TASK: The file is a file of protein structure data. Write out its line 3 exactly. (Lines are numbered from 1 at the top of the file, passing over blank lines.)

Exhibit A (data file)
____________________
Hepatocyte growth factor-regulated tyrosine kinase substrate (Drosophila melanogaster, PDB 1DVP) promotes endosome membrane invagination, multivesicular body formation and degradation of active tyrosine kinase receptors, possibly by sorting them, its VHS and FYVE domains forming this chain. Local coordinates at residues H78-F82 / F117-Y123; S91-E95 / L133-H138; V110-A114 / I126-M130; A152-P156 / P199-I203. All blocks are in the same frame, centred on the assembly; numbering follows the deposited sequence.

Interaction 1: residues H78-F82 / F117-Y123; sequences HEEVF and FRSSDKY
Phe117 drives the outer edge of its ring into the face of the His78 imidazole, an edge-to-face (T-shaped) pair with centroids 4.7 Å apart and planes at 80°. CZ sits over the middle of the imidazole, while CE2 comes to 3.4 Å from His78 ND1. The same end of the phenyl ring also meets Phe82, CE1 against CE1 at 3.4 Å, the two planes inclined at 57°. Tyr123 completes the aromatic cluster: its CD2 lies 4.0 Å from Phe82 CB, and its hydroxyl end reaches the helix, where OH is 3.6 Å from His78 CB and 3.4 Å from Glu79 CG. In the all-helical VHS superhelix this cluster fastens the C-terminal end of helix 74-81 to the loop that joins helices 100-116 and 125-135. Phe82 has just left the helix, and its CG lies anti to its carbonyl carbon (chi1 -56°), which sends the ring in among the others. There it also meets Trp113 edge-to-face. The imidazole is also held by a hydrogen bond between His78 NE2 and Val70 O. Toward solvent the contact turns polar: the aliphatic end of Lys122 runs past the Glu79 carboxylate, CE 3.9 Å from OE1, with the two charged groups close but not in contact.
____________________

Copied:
Phe117 drives the outer edge of its ring into the face of the His78 imidazole, an edge-to-face (T-shaped) pair with centroids 4.7 Å apart and planes at 80°. CZ sits over the middle of the imidazole, while CE2 comes to 3.4 Å from His78 ND1. The same end of the phenyl ring also meets Phe82, CE1 against CE1 at 3.4 Å, the two planes inclined at 57°. Tyr123 completes the aromatic cluster: its CD2 lies 4.0 Å from Phe82 CB, and its hydroxyl end reaches the helix, where OH is 3.6 Å from His78 CB and 3.4 Å from Glu79 CG. In the all-helical VHS superhelix this cluster fastens the C-terminal end of helix 74-81 to the loop that joins helices 100-116 and 125-135. Phe82 has just left the helix, and its CG lies anti to its carbonyl carbon (chi1 -56°), which sends the ring in among the others. There it also meets Trp113 edge-to-face. The imidazole is also held by a hydrogen bond between His78 NE2 and Val70 O. Toward solvent the contact turns polar: the aliphatic end of Lys122 runs past the Glu79 carboxylate, CE 3.9 Å from OE1, with the two charged groups close but not in contact.